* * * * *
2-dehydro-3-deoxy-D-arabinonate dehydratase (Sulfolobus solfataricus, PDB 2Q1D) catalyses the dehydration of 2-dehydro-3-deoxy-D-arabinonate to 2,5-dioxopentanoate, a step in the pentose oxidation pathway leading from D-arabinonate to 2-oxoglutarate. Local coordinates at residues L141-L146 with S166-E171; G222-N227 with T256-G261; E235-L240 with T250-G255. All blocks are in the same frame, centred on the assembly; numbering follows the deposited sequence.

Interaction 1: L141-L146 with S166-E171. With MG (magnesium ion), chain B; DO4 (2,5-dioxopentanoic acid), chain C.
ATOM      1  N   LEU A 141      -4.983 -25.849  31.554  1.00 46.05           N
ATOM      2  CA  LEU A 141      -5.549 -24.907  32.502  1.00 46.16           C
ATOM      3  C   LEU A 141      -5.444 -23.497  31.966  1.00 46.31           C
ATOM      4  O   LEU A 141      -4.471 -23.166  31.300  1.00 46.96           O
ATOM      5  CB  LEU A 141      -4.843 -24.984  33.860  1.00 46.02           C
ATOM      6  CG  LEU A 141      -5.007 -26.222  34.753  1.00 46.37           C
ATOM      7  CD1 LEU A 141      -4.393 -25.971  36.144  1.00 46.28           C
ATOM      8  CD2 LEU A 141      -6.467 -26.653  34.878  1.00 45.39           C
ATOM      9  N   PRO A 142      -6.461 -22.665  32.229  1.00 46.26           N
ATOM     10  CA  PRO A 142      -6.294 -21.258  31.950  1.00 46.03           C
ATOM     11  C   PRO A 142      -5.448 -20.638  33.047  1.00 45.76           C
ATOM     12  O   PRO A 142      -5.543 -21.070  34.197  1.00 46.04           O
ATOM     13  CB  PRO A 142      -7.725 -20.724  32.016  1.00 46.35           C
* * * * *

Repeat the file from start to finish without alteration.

2-dehydro-3-deoxy-D-arabinonate dehydratase (Sulfolobus solfataricus, PDB 2Q1D) catalyses the dehydration of 2-dehydro-3-deoxy-D-arabinonate to 2,5-dioxopentanoate, a step in the pentose oxidation pathway leading from D-arabinonate to 2-oxoglutarate. Local coordinates at residues L141-L146 with S166-E171; G222-N227 with T256-G261; E235-L240 with T250-G255. All blocks are in the same frame, centred on the assembly; numbering follows the deposited sequence.

Interaction 1: L141-L146 with S166-E171. With MG (magnesium ion), chain B; DO4 (2,5-dioxopentanoic acid), chain C.
ATOM      1  N   LEU A 141      -4.983 -25.849  31.554  1.00 46.05           N
ATOM      2  CA  LEU A 141      -5.549 -24.907  32.502  1.00 46.16           C
ATOM      3  C   LEU A 141      -5.444 -23.497  31.966  1.00 46.31           C
ATOM      4  O   LEU A 141      -4.471 -23.166  31.300  1.00 46.96           O
ATOM      5  CB  LEU A 141      -4.843 -24.984  33.860  1.00 46.02           C
ATOM      6  CG  LEU A 141      -5.007 -26.222  34.753  1.00 46.37           C
ATOM      7  CD1 LEU A 141      -4.393 -25.971  36.144  1.00 46.28           C
ATOM      8  CD2 LEU A 141      -6.467 -26.653  34.878  1.00 45.39           C
ATOM      9  N   PRO A 142      -6.461 -22.665  32.229  1.00 46.26           N
ATOM     10  CA  PRO A 142      -6.294 -21.258  31.950  1.00 46.03           C
ATOM     11  C   PRO A 142      -5.448 -20.638  33.047  1.00 45.76           C
ATOM     12  O   PRO A 142      -5.543 -21.070  34.197  1.00 46.04           O
ATOM     13  CB  PRO A 142      -7.725 -20.724  32.016  1.00 46.35           C